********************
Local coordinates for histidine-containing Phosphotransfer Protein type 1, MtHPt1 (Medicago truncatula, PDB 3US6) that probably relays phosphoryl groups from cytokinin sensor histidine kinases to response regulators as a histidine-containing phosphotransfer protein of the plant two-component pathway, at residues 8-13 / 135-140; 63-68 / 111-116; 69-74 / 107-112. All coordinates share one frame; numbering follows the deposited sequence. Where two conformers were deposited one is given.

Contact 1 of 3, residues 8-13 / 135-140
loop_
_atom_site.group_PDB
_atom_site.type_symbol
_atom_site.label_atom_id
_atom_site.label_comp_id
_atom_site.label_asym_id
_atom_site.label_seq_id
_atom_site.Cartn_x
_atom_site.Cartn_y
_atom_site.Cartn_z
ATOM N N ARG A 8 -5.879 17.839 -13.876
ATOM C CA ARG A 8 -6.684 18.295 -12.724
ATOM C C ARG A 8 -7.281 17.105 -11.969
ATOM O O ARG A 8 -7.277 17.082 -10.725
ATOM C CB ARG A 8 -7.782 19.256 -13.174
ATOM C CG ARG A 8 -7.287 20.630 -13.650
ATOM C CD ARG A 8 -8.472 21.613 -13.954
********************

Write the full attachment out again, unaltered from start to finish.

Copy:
Local coordinates for histidine-containing Phosphotransfer Protein type 1, MtHPt1 (Medicago truncatula, PDB 3US6) that probably relays phosphoryl groups from cytokinin sensor histidine kinases to response regulators as a histidine-containing phosphotransfer protein of the plant two-component pathway, at residues 8-13 / 135-140; 63-68 / 111-116; 69-74 / 107-112. All coordinates share one frame; numbering follows the deposited sequence. Where two conformers were deposited one is given.

Contact 1 of 3, residues 8-13 / 135-140
loop_
_atom_site.group_PDB
_atom_site.type_symbol
_atom_site.label_atom_id
_atom_site.label_comp_id
_atom_site.label_asym_id
_atom_site.label_seq_id
_atom_site.Cartn_x
_atom_site.Cartn_y
_atom_site.Cartn_z
ATOM N N ARG A 8 -5.879 17.839 -13.876
ATOM C CA ARG A 8 -6.684 18.295 -12.724
ATOM C C ARG A 8 -7.281 17.105 -11.969
ATOM O O ARG A 8 -7.277 17.082 -10.725
ATOM C CB ARG A 8 -7.782 19.256 -13.174
ATOM C CG ARG A 8 -7.287 20.630 -13.650
ATOM C CD ARG A 8 -8.472 21.613 -13.954